Constructing a wooden gate that will function properly for years is a simple project that can be accomplished by most novice handymen. A wooden gate consists of two main parts: a rectangular frame and infill. Mitred corner cuts and angled braces are used to strengthen the gate frame and to prevent warping. Using weather-resistant wood and coated fasteners ensures durability. This project requires common tools and may be completed in a couple of hours.
Measure and note the width of the opening between the gate posts. Subtract 1 inch from this dimension to calculate the width of the gate. For a nearly seamless visible transition between the fence and gate, the gate is built to the same height as the fence with the same spacing between the horizontal rails. Be sure, when calculating the height of the gate, to leave 1 to 2 inches of space between the ground and the bottom of the gate. Once you have determined the gate's dimensions, sketch the gate and include height and width measurements.
Refer to your sketch to measure and mark the horizontal framing members, called rails, and the vertical framing members, called stiles. The framing members are cut at 45-degree divergent angles on the ends so, when assembled, the frame has mitred corners. Set the chop saw to make 45-degree cuts. Cut the stiles and rails. Working on a flat surface, assemble the gate frame like a picture frame. "Toenail" the frame together at each corner by hammering one 3-inch nail across each mitred joint. The nails will temporarily hold the framing members in place while you attach the corner braces.
Cut four 1-by-6-inch planks to make matching trapezoid-shaped corner braces. The longest side of the brace should be one-fourth to one-third the length of the shortest framing member. Make 45-degree cuts. The length of the braces is less important than the symmetry of the frame, created by cutting all four braces the same length.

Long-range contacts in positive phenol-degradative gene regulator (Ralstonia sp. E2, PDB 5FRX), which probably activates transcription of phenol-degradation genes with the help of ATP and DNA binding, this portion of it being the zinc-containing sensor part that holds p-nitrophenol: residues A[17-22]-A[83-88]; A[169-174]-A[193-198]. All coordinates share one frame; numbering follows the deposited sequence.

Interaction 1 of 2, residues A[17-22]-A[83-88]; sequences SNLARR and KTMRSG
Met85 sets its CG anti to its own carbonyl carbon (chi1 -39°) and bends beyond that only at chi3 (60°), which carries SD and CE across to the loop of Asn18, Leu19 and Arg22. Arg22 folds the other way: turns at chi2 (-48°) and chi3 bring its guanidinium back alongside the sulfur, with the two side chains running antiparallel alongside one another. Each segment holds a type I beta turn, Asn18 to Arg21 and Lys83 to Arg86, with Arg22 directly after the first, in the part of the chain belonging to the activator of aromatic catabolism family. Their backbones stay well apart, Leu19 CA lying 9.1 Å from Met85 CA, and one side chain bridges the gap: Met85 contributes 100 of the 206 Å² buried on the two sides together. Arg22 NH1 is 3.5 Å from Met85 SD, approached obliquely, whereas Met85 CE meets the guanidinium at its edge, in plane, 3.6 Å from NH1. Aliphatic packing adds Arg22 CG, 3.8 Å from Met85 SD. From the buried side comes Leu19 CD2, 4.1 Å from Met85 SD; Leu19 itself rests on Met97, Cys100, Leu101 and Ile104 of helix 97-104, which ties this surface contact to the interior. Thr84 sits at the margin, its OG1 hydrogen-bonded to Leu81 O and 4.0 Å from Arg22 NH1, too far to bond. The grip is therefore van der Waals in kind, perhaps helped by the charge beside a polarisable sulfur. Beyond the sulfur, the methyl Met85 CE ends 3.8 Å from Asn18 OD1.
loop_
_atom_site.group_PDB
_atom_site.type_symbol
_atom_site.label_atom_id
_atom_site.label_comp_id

Install the first corner brace by aligning its mitred edges to the outer edges of the framing members. Use a drill and driving bit to securely screw the brace onto either a stile or rail. Use a carpenter's square to square the frame, then screw the other end of the brace in place. Repeat to attach the braces on the remaining corners. Reinforce the joints by screwing the braces to each framing member in four places, two on each end of the brace. The screws should be evenly spaced to distribute the stress of the joints across the braces.
Once the gate is squared and braced, reinforce the mitred corners by installing two 3-inch screws in each corner. The tips of the screws should extend at least 1 inch past the joint.
Turn the frame over on the flat surface to attach infill planks or pickets. Measure, mark and cut the planks or pickets to the desired length. Test-fit the infill on the frame to determine the number of planks needed and necessary spacing to replicate the appearance of the fence. Once you are satisfied with the positions of the infill planks, use a yardstick and a pencil to draw horizontal lines across the infill, where the planks cross the centres of the rails. These lines will help you place the screws that attach the infill to the rails in straight lines.
Attach the infill planks or pickets to the frame with screws, a drill and a driving bit. Each picket or plank should be attached to the rails in at least two places. The completed gate is ready to hang on the gateposts, using appropriate hardware.